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Speaking of magnets, get a strong magnet from a hardware store and just rub it over the platters. That should do it, I'd think. Used to be how we'd erase tape carts (except that was an electromagnet)
3:23 pm on Dec 6, 2008 (gmt 0)

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Won't a big fat magnet set on top of it for a day or two do the job?

The sledge hammer approach is only acceptable if you have a video camera in proximity.

3:48 pm on Dec 6, 2008 (gmt 0)

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Search YouTube for HDD sledgehammer and you'll find some really funny videos. ;)
4:28 pm on Dec 6, 2008 (gmt 0)

WebmasterWorld Senior Member jdmorgan is a WebmasterWorld Top Contributor of All Time 10+ Year Member



In order to erase data, the platters must be subjected to a changing magnetic field. Bulk tape erasers subject magnetic media to a field that reverses 100 or 120 times per second, depending on your AC power line frequency. So a fixed magnet is not really very effective, as it's fairly impossible to reach anything like that rate of change manually. Also, the cover of the drive acts as an electromagnetic shield, so waving a magnet around on the outside of a sealed drive isn't likely to affect the stored data.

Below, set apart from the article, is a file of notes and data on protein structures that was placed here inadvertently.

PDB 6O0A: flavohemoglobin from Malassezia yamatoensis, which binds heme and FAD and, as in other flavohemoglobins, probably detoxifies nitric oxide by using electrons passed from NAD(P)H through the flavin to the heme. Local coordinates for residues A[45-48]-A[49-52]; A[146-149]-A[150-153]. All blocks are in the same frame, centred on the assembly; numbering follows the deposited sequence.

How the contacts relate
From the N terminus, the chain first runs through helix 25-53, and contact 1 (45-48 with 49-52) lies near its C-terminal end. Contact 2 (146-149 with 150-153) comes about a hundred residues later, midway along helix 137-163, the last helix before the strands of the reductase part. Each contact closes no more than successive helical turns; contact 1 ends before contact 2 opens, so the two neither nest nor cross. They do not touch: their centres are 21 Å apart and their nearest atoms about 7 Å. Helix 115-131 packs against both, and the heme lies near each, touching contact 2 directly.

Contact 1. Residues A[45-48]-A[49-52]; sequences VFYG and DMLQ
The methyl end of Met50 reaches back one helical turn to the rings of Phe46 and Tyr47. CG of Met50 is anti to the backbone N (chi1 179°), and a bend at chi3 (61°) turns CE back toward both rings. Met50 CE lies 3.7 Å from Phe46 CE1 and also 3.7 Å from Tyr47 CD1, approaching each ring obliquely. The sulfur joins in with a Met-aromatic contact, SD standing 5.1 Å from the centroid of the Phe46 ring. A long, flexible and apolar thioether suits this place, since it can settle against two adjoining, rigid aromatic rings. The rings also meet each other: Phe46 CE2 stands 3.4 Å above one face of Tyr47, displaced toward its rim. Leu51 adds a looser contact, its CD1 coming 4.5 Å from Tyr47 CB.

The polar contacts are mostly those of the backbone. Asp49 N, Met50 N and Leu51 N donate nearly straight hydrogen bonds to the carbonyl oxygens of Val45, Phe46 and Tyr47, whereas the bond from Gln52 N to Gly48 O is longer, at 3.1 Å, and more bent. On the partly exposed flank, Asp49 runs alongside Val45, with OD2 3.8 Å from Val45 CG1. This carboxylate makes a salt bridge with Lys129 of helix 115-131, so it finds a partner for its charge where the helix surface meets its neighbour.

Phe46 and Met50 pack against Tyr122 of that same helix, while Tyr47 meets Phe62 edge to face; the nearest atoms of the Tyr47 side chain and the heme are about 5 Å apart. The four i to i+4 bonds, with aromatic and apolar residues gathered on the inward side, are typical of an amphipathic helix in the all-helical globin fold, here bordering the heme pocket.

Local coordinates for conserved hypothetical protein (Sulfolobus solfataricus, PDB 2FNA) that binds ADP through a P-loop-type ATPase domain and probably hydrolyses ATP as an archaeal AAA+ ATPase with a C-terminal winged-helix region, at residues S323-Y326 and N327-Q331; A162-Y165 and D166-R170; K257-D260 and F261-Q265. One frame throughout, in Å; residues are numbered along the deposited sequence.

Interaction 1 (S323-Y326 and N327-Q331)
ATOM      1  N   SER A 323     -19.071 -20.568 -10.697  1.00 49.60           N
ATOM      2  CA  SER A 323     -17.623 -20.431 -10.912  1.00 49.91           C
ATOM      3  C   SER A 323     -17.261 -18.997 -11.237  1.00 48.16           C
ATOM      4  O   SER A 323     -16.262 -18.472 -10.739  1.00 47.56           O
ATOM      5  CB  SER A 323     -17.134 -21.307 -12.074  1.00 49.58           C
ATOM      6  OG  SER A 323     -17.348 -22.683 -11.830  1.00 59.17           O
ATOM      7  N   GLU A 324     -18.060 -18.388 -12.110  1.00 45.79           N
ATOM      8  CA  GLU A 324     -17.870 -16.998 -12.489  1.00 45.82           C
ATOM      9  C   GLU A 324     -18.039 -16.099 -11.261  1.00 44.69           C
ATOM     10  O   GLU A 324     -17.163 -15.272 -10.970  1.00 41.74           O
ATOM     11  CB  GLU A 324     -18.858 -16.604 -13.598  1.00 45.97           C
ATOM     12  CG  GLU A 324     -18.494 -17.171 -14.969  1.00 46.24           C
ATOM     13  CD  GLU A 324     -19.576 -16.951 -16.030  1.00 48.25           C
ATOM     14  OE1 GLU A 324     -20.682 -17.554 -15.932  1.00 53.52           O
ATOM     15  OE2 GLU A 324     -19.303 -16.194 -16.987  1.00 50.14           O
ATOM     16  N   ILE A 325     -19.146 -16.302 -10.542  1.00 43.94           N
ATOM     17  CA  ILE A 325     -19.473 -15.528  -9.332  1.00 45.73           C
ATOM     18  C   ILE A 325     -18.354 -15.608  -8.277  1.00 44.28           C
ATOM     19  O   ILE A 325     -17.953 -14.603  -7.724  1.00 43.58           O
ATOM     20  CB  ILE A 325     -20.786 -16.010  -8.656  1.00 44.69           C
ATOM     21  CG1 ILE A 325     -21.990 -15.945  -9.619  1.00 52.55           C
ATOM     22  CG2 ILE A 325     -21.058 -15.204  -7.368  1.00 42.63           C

So, if the drive still works, then use one of the hard drive eraser programs that makes multiple passes and writes wildly-different data to each sector many times. If not, use a proper magnetic media eraser applied to the 'naked' platters, or physically damage the platters so that they cannot be read without damaging the equipment used to attempt to read them.